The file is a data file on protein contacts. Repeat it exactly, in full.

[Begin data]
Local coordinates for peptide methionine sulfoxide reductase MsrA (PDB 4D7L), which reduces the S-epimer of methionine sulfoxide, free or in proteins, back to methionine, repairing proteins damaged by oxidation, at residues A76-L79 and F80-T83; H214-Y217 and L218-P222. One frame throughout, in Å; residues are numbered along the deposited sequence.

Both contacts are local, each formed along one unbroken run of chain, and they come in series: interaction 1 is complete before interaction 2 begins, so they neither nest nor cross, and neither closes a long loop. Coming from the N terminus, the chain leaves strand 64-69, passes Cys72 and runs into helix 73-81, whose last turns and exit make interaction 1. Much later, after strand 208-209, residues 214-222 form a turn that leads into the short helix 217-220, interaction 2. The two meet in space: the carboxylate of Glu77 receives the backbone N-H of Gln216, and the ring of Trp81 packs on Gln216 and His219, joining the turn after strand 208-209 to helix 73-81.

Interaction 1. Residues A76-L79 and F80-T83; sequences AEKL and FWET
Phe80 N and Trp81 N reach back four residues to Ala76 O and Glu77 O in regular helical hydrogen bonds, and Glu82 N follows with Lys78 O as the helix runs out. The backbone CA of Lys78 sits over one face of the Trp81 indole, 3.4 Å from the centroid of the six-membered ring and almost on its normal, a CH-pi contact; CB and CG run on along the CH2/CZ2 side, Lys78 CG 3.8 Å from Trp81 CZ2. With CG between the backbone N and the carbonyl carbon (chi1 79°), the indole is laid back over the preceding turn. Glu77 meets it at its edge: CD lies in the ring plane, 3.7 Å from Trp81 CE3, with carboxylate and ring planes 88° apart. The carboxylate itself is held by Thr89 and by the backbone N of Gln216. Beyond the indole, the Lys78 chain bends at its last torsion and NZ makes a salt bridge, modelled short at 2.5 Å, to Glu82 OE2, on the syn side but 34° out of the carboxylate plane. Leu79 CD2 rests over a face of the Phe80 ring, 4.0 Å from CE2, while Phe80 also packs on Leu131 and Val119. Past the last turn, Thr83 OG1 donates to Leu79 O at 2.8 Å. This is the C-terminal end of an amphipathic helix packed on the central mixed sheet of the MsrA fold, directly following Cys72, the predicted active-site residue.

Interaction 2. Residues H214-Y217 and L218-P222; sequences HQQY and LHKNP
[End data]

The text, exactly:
Local coordinates for peptide methionine sulfoxide reductase MsrA (PDB 4D7L), which reduces the S-epimer of methionine sulfoxide, free or in proteins, back to methionine, repairing proteins damaged by oxidation, at residues A76-L79 and F80-T83; H214-Y217 and L218-P222. One frame throughout, in Å; residues are numbered along the deposited sequence.

Both contacts are local, each formed along one unbroken run of chain, and they come in series: interaction 1 is complete before interaction 2 begins, so they neither nest nor cross, and neither closes a long loop. Coming from the N terminus, the chain leaves strand 64-69, passes Cys72 and runs into helix 73-81, whose last turns and exit make interaction 1. Much later, after strand 208-209, residues 214-222 form a turn that leads into the short helix 217-220, interaction 2. The two meet in space: the carboxylate of Glu77 receives the backbone N-H of Gln216, and the ring of Trp81 packs on Gln216 and His219, joining the turn after strand 208-209 to helix 73-81.

Interaction 1. Residues A76-L79 and F80-T83; sequences AEKL and FWET
Phe80 N and Trp81 N reach back four residues to Ala76 O and Glu77 O in regular helical hydrogen bonds, and Glu82 N follows with Lys78 O as the helix runs out. The backbone CA of Lys78 sits over one face of the Trp81 indole, 3.4 Å from the centroid of the six-membered ring and almost on its normal, a CH-pi contact; CB and CG run on along the CH2/CZ2 side, Lys78 CG 3.8 Å from Trp81 CZ2. With CG between the backbone N and the carbonyl carbon (chi1 79°), the indole is laid back over the preceding turn. Glu77 meets it at its edge: CD lies in the ring plane, 3.7 Å from Trp81 CE3, with carboxylate and ring planes 88° apart. The carboxylate itself is held by Thr89 and by the backbone N of Gln216. Beyond the indole, the Lys78 chain bends at its last torsion and NZ makes a salt bridge, modelled short at 2.5 Å, to Glu82 OE2, on the syn side but 34° out of the carboxylate plane. Leu79 CD2 rests over a face of the Phe80 ring, 4.0 Å from CE2, while Phe80 also packs on Leu131 and Val119. Past the last turn, Thr83 OG1 donates to Leu79 O at 2.8 Å. This is the C-terminal end of an amphipathic helix packed on the central mixed sheet of the MsrA fold, directly following Cys72, the predicted active-site residue.

Interaction 2. Residues H214-Y217 and L218-P222; sequences HQQY and LHKNP